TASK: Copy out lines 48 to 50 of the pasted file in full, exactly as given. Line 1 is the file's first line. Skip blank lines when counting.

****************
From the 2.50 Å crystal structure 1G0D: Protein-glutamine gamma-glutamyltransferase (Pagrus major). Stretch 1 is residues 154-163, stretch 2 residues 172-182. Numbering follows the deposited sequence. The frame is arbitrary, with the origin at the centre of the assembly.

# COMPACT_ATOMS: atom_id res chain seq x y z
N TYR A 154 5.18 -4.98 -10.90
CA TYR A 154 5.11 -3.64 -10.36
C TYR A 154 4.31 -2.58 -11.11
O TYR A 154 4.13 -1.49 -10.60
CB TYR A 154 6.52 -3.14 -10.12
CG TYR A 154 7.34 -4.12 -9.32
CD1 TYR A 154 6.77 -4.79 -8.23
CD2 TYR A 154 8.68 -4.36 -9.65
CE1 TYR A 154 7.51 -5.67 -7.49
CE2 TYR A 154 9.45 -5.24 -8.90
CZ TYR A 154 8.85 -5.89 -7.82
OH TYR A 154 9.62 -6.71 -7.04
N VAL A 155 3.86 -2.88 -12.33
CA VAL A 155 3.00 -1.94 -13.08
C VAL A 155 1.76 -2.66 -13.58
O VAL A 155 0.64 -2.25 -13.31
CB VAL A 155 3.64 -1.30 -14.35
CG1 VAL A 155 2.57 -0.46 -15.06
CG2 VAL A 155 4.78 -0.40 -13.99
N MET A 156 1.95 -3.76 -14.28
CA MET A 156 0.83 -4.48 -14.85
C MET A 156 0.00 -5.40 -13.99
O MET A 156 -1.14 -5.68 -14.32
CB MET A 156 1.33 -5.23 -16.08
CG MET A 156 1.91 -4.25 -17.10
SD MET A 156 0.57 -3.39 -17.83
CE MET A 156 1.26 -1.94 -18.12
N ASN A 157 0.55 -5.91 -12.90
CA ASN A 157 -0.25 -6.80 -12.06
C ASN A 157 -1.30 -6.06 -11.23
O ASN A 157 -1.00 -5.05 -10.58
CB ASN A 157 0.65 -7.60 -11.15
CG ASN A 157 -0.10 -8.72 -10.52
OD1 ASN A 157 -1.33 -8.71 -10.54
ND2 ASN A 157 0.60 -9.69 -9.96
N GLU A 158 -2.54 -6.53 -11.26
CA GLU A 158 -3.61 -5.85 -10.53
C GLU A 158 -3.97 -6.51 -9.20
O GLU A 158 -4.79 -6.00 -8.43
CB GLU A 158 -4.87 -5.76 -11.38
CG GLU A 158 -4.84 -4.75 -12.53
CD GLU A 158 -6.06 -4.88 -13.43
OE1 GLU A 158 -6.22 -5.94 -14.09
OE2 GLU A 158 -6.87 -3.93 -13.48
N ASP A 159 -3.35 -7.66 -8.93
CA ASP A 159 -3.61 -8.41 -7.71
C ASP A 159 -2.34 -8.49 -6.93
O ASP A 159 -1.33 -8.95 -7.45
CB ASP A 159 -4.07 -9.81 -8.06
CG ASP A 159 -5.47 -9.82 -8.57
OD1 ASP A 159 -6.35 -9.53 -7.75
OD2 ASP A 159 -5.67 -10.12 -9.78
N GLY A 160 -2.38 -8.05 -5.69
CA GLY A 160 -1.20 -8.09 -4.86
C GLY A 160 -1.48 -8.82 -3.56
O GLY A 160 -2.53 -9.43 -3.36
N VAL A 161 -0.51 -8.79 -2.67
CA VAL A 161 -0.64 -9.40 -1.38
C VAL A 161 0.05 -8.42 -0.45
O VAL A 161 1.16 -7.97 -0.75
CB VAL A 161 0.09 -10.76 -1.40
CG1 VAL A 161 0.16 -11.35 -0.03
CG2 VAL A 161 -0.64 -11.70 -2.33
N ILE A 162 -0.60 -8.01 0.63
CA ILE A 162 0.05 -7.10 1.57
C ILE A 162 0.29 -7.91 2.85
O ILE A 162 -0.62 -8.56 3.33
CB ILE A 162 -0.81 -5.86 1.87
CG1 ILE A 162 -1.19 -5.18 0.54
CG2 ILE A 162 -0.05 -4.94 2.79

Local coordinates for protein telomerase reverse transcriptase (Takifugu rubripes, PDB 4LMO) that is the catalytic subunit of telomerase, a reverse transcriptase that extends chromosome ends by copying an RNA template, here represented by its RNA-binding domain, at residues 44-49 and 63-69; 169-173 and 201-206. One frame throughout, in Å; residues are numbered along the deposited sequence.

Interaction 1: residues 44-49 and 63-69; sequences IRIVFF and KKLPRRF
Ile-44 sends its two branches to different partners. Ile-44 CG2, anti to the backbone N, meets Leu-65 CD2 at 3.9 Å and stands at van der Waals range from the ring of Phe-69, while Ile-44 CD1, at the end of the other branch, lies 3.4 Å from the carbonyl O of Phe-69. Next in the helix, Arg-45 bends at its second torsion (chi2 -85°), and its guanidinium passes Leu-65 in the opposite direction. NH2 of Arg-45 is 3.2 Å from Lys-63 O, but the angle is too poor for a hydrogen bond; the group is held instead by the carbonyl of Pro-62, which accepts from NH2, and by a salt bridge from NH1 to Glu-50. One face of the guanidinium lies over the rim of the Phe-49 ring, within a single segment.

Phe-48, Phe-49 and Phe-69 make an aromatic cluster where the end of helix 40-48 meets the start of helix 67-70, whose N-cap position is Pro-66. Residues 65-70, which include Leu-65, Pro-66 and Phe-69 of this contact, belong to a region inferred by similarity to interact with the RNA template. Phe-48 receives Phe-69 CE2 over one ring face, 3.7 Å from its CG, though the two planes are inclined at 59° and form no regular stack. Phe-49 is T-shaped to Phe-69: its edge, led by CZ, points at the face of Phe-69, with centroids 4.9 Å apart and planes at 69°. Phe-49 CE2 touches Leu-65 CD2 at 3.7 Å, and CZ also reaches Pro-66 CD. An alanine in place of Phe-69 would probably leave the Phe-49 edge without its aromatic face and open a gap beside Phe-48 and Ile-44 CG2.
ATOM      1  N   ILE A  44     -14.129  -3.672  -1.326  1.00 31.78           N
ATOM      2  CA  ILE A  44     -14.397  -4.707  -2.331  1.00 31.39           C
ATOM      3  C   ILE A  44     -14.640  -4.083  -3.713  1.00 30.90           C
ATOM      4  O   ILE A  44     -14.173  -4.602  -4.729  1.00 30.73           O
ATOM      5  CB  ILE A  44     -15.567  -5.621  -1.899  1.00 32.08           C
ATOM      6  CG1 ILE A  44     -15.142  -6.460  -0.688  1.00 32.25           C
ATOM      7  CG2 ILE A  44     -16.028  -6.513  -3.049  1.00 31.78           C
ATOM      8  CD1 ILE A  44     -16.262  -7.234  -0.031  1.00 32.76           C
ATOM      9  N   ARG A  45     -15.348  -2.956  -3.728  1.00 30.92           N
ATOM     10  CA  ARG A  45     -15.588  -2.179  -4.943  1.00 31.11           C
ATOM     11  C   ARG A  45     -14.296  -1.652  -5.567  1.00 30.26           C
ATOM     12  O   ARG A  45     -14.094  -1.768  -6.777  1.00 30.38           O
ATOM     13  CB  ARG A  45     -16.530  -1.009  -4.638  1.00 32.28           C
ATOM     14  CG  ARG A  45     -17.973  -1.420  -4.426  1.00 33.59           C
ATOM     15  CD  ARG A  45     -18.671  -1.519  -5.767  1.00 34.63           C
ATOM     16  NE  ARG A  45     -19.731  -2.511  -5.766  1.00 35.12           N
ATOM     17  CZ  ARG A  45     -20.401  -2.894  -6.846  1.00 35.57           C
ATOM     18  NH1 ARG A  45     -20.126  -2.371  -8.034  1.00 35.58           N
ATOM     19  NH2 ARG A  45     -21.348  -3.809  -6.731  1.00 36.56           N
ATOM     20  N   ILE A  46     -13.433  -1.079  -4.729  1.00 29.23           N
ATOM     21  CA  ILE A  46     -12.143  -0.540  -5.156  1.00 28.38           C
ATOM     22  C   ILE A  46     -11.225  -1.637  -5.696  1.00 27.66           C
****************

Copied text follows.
CA ASP A 159 -3.61 -8.41 -7.71
C ASP A 159 -2.34 -8.49 -6.93
O ASP A 159 -1.33 -8.95 -7.45